Campaigner’s claims in BC salmon case ‘untested hearsay’
An anti-fish farming activist’s ‘attack on science’ was thrown out by the Canadian Federal Court yesterday in a case over the future of salmon farms in British Columbia.
Alexandra Morton had tried to influence the court’s decision, due on April 5, on an injunction application by fish farmers to transfer juvenile salmon into their Discovery Islands pens.
It is part of a judicial review sought by Mowi Canada West, Cermaq Canada and Grieg Seafood BC following the federal government’s move to close 19 salmon farming sites in the Discovery Islands.
According to a report by SeaWestNews, Judge Mandy Aylen ruled that an affidavit proposed by Morton ‘contains untested hearsay evidence, contains improper opinion evidence under the guise of being factual evidence’.
Furthermore, the veteran campaigner’s intervention ‘constitutes an attack on the science presented by the Department of Fisheries and Oceans and goes far beyond providing general background information’.
Harvested and cleared
Canadian fisheries minister Bernadette Jordan announced the closure of the Discovery Islands farms on December 17, giving the operators until June 30, 2022, to have the sites harvested and cleared. Jordan also stipulated that no new fish of any size may be introduced into the Discovery Islands facilities.
Her decision to close the farms followed discussions with First Nations in whose traditional territories the operations are sited, though some have since expressed dissatisfaction with the consultation process.
The closure order was made despite nine peer-reviewed studies by Jordan’s own Department of Fisheries and Oceans that salmon farming posed no more than a minimal risk to migrating wild Sockeye salmon.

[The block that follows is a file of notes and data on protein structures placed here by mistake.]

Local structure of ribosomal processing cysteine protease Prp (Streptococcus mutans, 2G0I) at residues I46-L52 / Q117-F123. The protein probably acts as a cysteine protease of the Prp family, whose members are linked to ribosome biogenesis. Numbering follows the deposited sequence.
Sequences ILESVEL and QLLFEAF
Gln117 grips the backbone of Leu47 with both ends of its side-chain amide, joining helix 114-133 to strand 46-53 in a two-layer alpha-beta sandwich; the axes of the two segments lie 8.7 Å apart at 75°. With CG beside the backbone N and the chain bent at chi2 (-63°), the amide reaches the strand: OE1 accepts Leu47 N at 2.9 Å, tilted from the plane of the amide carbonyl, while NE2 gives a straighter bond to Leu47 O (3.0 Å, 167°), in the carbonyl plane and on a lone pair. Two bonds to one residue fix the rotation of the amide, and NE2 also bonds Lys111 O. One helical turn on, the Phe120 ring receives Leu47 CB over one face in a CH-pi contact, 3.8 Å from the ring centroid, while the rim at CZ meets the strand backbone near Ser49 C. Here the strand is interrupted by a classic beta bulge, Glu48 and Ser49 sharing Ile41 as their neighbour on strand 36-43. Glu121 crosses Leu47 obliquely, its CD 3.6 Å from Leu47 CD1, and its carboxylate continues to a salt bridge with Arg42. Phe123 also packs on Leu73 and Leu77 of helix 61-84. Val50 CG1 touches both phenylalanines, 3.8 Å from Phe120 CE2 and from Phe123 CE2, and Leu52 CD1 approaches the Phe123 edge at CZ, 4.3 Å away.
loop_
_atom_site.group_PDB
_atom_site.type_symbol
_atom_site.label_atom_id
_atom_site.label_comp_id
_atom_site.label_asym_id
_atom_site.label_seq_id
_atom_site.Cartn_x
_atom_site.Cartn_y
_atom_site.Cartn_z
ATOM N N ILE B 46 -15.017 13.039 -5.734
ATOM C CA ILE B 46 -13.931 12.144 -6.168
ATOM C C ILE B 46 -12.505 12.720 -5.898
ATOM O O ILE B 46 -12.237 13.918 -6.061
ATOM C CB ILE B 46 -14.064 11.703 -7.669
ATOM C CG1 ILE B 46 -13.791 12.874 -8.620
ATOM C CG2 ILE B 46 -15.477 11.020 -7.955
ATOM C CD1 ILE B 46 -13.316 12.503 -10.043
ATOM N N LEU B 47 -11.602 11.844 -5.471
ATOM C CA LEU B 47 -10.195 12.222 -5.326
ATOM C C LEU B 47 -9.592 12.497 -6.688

Ban on fish transfers
Her ban on fish transfers into the area went against the advice of her deputy, Timothy Sargent. He advised Jordan to issue 18-month licences for the Discovery Islands farms, adding: ‘There are juvenile fish in hatcheries that are destined for farms in the DI (Discovery Islands), which would need to be culled should the farms not be re-licensed.’
Mowi, which operates 10 sites in Discovery Bay, said it wasn’t given adequate warning of either decision and has nowhere else to put fish growing in nursery sites in other areas. These include 1.2 million fish which must be moved within the next few weeks or be culled.
Killing the fish now would incur $500,000 in culling costs, result in lost profits of $14m and cause the equivalent of at least 56 full time jobs to be lost more than a year sooner than would otherwise have been the case, said Mowi.
The British Columbia Salmon Farmers’ Association (BCSFA) claims the Discovery Islands closure decision will result in the loss of 1,500 jobs among fish farmers and companies that service the industry.